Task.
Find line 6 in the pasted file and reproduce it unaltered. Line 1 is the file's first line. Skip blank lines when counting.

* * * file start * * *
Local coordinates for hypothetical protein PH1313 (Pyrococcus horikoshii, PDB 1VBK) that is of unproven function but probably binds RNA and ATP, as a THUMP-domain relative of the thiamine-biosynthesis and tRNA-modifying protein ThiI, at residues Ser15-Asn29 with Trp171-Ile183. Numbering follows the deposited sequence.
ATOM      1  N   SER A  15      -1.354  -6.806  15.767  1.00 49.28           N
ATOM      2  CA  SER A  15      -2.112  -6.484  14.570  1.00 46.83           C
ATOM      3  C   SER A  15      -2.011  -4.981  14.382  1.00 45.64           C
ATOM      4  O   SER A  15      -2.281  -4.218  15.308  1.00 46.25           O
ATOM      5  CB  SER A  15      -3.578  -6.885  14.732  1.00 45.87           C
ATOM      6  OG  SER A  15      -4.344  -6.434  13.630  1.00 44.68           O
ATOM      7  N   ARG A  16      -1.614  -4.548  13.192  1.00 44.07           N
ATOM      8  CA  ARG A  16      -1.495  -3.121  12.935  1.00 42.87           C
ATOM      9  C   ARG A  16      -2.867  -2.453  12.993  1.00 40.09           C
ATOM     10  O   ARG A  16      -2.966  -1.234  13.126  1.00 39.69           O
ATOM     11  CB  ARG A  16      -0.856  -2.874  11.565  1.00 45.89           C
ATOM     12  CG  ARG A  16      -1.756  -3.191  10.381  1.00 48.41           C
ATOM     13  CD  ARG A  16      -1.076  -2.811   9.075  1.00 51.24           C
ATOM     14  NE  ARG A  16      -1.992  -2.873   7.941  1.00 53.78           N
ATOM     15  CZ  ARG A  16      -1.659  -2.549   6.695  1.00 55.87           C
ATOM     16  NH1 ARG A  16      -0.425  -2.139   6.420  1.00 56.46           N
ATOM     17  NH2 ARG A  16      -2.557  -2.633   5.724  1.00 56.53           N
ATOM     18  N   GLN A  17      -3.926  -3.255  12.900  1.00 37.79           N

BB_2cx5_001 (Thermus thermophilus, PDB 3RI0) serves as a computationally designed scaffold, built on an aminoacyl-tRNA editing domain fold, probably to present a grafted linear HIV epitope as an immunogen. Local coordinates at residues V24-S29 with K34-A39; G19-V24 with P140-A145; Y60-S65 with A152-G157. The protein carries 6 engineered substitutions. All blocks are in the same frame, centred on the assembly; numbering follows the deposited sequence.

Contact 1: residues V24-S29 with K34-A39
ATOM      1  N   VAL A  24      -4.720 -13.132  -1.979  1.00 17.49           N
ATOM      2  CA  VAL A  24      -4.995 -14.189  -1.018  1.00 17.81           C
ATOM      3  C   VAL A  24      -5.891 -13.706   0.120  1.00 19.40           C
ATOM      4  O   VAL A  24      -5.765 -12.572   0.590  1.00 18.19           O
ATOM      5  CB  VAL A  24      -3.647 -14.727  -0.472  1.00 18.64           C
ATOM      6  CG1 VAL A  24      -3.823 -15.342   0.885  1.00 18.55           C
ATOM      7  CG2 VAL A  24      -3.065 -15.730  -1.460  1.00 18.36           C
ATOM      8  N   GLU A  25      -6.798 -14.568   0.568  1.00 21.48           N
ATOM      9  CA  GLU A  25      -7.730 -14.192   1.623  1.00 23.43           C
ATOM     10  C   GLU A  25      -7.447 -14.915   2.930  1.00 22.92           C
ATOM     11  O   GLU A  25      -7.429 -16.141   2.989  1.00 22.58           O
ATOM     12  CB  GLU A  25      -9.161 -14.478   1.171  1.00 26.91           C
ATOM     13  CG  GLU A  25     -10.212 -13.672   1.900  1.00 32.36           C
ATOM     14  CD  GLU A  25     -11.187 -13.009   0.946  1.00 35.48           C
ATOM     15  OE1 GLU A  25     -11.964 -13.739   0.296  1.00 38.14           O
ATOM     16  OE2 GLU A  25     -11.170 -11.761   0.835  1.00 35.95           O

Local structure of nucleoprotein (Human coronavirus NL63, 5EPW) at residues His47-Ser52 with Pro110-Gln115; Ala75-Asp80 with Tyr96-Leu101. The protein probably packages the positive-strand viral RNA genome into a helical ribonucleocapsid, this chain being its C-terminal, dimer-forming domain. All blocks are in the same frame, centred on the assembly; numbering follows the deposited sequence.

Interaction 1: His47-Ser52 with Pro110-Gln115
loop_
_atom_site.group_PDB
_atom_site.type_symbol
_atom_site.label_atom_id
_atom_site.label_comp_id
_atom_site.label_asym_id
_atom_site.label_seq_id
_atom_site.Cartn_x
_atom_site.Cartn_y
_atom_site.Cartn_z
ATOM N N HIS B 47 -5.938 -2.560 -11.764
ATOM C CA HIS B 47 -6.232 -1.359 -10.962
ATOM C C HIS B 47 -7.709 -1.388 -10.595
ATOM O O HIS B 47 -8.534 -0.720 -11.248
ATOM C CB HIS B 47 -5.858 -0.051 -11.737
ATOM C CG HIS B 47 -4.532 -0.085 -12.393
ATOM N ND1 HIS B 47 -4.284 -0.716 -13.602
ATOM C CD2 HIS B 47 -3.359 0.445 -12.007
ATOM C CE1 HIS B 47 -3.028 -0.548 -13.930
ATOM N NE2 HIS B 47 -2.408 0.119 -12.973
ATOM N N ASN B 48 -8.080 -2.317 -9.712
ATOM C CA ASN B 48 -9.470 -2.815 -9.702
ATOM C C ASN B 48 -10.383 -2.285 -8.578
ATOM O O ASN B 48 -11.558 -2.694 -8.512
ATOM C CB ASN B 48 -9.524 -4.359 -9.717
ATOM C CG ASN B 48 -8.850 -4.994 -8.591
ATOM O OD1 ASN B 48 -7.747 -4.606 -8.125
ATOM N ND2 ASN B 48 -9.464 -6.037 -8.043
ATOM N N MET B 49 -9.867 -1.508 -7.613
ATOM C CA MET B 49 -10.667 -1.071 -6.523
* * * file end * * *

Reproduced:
ATOM      5  CB  SER A  15      -3.578  -6.885  14.732  1.00 45.87           C